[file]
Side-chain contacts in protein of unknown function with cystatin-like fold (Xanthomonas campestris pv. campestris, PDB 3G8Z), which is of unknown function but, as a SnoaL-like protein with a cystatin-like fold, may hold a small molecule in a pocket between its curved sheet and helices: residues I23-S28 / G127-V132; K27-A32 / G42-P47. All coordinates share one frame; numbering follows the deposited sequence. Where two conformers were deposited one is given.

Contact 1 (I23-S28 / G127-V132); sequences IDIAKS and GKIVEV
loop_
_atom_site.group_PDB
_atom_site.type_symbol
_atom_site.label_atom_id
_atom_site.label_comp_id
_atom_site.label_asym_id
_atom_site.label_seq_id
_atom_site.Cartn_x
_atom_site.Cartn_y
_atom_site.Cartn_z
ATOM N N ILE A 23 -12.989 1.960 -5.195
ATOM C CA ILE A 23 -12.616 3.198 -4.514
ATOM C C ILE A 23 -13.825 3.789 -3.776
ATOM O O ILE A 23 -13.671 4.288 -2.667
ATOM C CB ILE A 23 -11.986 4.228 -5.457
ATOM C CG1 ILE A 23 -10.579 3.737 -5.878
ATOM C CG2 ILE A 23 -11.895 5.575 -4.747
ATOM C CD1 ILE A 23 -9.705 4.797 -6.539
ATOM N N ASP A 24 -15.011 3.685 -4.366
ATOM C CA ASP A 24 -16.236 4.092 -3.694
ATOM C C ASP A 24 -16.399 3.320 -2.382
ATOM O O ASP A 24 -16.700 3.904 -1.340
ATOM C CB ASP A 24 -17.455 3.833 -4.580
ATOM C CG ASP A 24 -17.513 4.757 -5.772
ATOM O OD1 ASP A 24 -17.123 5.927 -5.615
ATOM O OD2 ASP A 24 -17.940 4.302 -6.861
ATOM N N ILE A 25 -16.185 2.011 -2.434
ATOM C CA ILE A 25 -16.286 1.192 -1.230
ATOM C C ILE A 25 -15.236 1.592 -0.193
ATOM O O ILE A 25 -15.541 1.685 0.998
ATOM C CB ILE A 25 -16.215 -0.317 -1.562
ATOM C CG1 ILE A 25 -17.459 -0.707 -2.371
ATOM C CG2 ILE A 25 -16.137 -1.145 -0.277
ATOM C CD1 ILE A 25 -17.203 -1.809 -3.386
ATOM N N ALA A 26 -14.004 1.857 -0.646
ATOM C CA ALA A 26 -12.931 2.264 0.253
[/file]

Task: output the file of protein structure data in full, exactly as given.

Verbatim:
Side-chain contacts in protein of unknown function with cystatin-like fold (Xanthomonas campestris pv. campestris, PDB 3G8Z), which is of unknown function but, as a SnoaL-like protein with a cystatin-like fold, may hold a small molecule in a pocket between its curved sheet and helices: residues I23-S28 / G127-V132; K27-A32 / G42-P47. All coordinates share one frame; numbering follows the deposited sequence. Where two conformers were deposited one is given.

Contact 1 (I23-S28 / G127-V132); sequences IDIAKS and GKIVEV
loop_
_atom_site.group_PDB
_atom_site.type_symbol
_atom_site.label_atom_id
_atom_site.label_comp_id
_atom_site.label_asym_id
_atom_site.label_seq_id
_atom_site.Cartn_x
_atom_site.Cartn_y
_atom_site.Cartn_z
ATOM N N ILE A 23 -12.989 1.960 -5.195
ATOM C CA ILE A 23 -12.616 3.198 -4.514
ATOM C C ILE A 23 -13.825 3.789 -3.776
ATOM O O ILE A 23 -13.671 4.288 -2.667
ATOM C CB ILE A 23 -11.986 4.228 -5.457
ATOM C CG1 ILE A 23 -10.579 3.737 -5.878
ATOM C CG2 ILE A 23 -11.895 5.575 -4.747
ATOM C CD1 ILE A 23 -9.705 4.797 -6.539
ATOM N N ASP A 24 -15.011 3.685 -4.366
ATOM C CA ASP A 24 -16.236 4.092 -3.694
ATOM C C ASP A 24 -16.399 3.320 -2.382
ATOM O O ASP A 24 -16.700 3.904 -1.340
ATOM C CB ASP A 24 -17.455 3.833 -4.580
ATOM C CG ASP A 24 -17.513 4.757 -5.772
ATOM O OD1 ASP A 24 -17.123 5.927 -5.615
ATOM O OD2 ASP A 24 -17.940 4.302 -6.861
ATOM N N ILE A 25 -16.185 2.011 -2.434
ATOM C CA ILE A 25 -16.286 1.192 -1.230
ATOM C C ILE A 25 -15.236 1.592 -0.193
ATOM O O ILE A 25 -15.541 1.685 0.998
ATOM C CB ILE A 25 -16.215 -0.317 -1.562
ATOM C CG1 ILE A 25 -17.459 -0.707 -2.371
ATOM C CG2 ILE A 25 -16.137 -1.145 -0.277
ATOM C CD1 ILE A 25 -17.203 -1.809 -3.386
ATOM N N ALA A 26 -14.004 1.857 -0.646
ATOM C CA ALA A 26 -12.931 2.264 0.253